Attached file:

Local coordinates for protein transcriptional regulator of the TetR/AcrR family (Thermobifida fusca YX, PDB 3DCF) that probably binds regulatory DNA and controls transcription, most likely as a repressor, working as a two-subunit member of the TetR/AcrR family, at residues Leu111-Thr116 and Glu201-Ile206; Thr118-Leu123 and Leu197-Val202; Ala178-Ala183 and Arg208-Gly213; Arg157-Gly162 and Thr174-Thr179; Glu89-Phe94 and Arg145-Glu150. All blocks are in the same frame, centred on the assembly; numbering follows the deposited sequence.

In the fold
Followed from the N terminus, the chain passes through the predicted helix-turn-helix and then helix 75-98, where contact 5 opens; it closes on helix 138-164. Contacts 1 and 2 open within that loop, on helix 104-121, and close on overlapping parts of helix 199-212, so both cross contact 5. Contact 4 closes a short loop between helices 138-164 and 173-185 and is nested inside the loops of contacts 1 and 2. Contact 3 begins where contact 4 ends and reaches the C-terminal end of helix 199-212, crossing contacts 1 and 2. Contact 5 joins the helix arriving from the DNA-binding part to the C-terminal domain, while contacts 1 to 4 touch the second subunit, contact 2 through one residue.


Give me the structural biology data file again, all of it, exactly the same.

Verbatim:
Local coordinates for protein transcriptional regulator of the TetR/AcrR family (Thermobifida fusca YX, PDB 3DCF) that probably binds regulatory DNA and controls transcription, most likely as a repressor, working as a two-subunit member of the TetR/AcrR family, at residues Leu111-Thr116 and Glu201-Ile206; Thr118-Leu123 and Leu197-Val202; Ala178-Ala183 and Arg208-Gly213; Arg157-Gly162 and Thr174-Thr179; Glu89-Phe94 and Arg145-Glu150. All blocks are in the same frame, centred on the assembly; numbering follows the deposited sequence.

In the fold
Followed from the N terminus, the chain passes through the predicted helix-turn-helix and then helix 75-98, where contact 5 opens; it closes on helix 138-164. Contacts 1 and 2 open within that loop, on helix 104-121, and close on overlapping parts of helix 199-212, so both cross contact 5. Contact 4 closes a short loop between helices 138-164 and 173-185 and is nested inside the loops of contacts 1 and 2. Contact 3 begins where contact 4 ends and reaches the C-terminal end of helix 199-212, crossing contacts 1 and 2. Contact 5 joins the helix arriving from the DNA-binding part to the C-terminal domain, while contacts 1 to 4 touch the second subunit, contact 2 through one residue.